Appeal Court Updates Ruling on 2011 SANDAG Transportation Plan
The California Court of Appeal issued its revised ruling this week on a challenge to the 2011 environmental impact report prepared by SANDAG for its federally-required Regional Transportation Plan of 2011. The Court of Appeal revised ruling follows a July 2017 California Supreme Court ruling earlier this year. The California Supreme Court ruled in favor of SANDAG on the key element of the original Court of Appeal ruling in 2014. The Supreme Court ruled that SANDAG properly conducted the greenhouse gas analysis for the 2011 environmental impact report. The original petitioners, the Cleveland National Forest Foundation and others, asked the Court of Appeal to reissue its earlier decision incorporating the Supreme Court’s ruling. 

Study: Gold Line Extension Worth $2.6B to Inland Empire
According to a study released by Beacon Economics, the 12.3-mile extension of the Gold Line light rail from Glendora to Montclair in San Bernardino County will provide a $2.6 billion economic boost to the region. The $1.5 billion project includes six new stations and is slated to break ground in December and be completed around 2026. The study found the project will generate more than 17,000 jobs, $1 billion in labor income, and nearly $40 million in tax revenue to LA County. Once service begins, the project is expected to benefit the county annually by more than $52 million in economic output, $17 million in labor income, $800,000 in tax revenues, and 277 jobs. The study also notes the project has spurred $1 billion in private investments in residential and commercial development near the future Montclair station. However, the nine years of construction will cause dust, detours, and delays in six foothill cities.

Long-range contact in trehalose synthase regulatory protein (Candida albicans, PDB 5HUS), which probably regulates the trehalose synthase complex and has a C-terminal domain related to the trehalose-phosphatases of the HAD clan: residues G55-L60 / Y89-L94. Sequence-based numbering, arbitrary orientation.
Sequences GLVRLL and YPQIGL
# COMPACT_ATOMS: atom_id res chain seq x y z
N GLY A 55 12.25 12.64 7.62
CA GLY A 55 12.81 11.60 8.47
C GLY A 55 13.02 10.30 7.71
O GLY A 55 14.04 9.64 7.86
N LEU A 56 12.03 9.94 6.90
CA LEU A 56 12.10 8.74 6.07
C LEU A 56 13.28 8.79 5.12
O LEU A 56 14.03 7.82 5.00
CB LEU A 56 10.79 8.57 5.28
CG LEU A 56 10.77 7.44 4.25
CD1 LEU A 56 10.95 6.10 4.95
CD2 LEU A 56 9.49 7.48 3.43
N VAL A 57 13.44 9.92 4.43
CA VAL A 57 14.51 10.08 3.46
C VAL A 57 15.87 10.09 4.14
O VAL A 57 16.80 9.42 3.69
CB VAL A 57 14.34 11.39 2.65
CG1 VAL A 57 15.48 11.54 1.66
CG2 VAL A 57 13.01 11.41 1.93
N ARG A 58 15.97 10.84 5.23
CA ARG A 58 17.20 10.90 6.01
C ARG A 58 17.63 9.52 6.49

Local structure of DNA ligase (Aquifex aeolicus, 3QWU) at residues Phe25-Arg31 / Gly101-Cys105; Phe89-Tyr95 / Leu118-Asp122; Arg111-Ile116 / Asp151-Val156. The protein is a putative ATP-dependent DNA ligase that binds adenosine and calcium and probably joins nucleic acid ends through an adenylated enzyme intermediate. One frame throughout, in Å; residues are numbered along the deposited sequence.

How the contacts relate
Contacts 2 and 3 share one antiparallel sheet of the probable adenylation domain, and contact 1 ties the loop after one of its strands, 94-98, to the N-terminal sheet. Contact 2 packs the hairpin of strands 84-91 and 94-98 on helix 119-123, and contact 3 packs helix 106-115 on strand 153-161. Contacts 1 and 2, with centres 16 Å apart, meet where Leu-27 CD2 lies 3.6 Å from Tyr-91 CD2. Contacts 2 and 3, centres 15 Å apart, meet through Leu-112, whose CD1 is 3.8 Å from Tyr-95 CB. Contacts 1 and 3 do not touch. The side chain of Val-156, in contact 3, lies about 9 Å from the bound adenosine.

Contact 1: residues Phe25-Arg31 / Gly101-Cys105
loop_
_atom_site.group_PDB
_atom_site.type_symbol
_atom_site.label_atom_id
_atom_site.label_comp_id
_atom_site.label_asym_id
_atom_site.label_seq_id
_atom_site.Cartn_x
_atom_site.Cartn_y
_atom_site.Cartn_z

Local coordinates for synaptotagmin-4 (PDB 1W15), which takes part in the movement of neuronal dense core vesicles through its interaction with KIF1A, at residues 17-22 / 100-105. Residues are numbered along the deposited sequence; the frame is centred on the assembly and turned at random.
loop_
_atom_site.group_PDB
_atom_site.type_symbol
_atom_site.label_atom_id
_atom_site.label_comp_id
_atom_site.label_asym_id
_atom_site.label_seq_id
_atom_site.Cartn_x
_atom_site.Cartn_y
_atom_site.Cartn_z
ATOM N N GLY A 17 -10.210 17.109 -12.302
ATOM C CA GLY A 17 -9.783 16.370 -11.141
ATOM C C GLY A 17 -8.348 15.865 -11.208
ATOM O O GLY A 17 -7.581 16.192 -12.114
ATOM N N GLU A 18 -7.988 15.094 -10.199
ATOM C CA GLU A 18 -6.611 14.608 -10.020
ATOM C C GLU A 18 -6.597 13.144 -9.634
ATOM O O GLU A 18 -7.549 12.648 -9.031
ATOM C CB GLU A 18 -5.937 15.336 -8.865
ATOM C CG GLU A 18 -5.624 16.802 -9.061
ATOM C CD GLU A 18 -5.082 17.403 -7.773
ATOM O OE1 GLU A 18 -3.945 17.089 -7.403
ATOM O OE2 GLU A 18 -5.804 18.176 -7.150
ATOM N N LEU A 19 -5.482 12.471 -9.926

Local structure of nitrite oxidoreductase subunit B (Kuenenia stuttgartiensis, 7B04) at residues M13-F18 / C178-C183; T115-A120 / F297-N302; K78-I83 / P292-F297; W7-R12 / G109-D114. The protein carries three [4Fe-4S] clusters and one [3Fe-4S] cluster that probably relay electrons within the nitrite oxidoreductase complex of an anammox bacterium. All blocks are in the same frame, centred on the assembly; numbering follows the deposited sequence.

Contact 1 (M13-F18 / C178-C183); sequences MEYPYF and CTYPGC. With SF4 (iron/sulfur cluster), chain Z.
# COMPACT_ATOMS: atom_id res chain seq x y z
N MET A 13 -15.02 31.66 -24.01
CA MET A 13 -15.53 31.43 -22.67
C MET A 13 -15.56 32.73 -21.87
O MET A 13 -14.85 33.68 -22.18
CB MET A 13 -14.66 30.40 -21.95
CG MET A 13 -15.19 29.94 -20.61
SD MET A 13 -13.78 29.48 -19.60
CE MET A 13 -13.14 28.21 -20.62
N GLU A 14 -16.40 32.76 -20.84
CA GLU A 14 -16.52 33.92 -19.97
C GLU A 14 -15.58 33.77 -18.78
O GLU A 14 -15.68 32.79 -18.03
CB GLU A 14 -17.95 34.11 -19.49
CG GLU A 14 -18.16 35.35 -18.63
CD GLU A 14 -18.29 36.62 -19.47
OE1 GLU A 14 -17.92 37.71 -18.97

S.F. City Attorney Clarifies City’s Take on Upland Ruling
San Francisco City Attorney Dennis Herrera recently released a memo contending that half the vote plus one will be enough to pass taxes via voter approval in the city. This comes after a recent state Supreme Court ruling, in which citizen-instigated ballot initiatives to raise taxes now only need a simple majority to pass instead of two-thirds. Last year, a ballot measure was put to voters to divert a portion of San Francisco’s hotel-tax revenue to pay for arts program and homeless family services won well over half the vote (63.7 percent), but not the two-third majority that was the standard for twenty years. Economics professor at UC Berkeley, Alan Auerbach, said Herrera’s conclusion will certainly mean be more initiative-based tax proposals, which can be good and bad. (See prior CP&DR coverage here, here, and here.)

Quick Hits & Updates